What pilots like is a "stabilized approach," a straight-in shot where the plane is lined up with the center of the runway some miles from the airport. Given that circumstance, the pilot can concentrate on speed and altitude and not worry about last-minute maneuvers. A straight-in southbound approach to National's main runway would bring a jetliner roaring right over the White House, the Ellipse and the Washington Monument grounds at low altitude. Quite apart from the 16th noise issue, the monument itself is just barely east of the centerline of the runway and would be a significant hazard.

Thus, the river approach. Planes snake down the Potomac River, glide to the left just over the Tidal Basin and the Jefferson Memorial, then make a hard right turn on top of the 14th Street Bridge to line up with the runway at low altitude less than a mile from touchdown. They are traveling at about 150 miles per hour.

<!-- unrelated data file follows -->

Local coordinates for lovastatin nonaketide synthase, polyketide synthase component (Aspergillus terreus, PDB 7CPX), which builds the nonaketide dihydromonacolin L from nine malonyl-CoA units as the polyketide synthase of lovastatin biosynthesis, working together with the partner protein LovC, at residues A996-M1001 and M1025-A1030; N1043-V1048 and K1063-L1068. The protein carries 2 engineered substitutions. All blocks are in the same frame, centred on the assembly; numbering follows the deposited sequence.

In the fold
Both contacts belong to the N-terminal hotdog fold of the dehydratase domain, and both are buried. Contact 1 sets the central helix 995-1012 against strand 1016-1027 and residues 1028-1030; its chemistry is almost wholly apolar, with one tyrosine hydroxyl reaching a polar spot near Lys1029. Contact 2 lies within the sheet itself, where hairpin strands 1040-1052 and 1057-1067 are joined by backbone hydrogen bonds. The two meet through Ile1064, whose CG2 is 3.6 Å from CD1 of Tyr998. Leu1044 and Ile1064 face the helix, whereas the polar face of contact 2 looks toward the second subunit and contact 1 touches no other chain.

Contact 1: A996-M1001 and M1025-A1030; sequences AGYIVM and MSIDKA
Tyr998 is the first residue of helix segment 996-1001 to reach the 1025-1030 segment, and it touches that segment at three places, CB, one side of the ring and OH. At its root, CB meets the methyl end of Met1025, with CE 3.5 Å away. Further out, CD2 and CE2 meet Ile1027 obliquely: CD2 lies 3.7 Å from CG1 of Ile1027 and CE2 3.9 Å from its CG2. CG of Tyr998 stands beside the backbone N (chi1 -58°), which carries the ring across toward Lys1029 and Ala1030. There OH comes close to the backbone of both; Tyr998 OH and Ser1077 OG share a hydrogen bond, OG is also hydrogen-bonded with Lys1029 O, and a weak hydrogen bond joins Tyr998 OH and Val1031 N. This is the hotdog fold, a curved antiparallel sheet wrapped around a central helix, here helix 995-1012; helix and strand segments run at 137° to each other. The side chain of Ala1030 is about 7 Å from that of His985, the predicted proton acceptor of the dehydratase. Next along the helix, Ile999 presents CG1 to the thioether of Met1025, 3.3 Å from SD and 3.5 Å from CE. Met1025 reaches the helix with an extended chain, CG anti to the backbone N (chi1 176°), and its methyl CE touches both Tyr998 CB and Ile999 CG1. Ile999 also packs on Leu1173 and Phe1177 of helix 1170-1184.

Instruments are of little help once planes have passed the Georgetown Reservoir, because instruments available today for precision electronic guidance to landing require a straight- in, no-obstruction approach path.

Concern about whether large jumbo jets, currently banned from National, could handle that tight-right turn is one of the major factors in the Federal Aviation Administration's decision to reopen the question of whether wide- bodied jumbo jets could use National, although nobody will say so officially.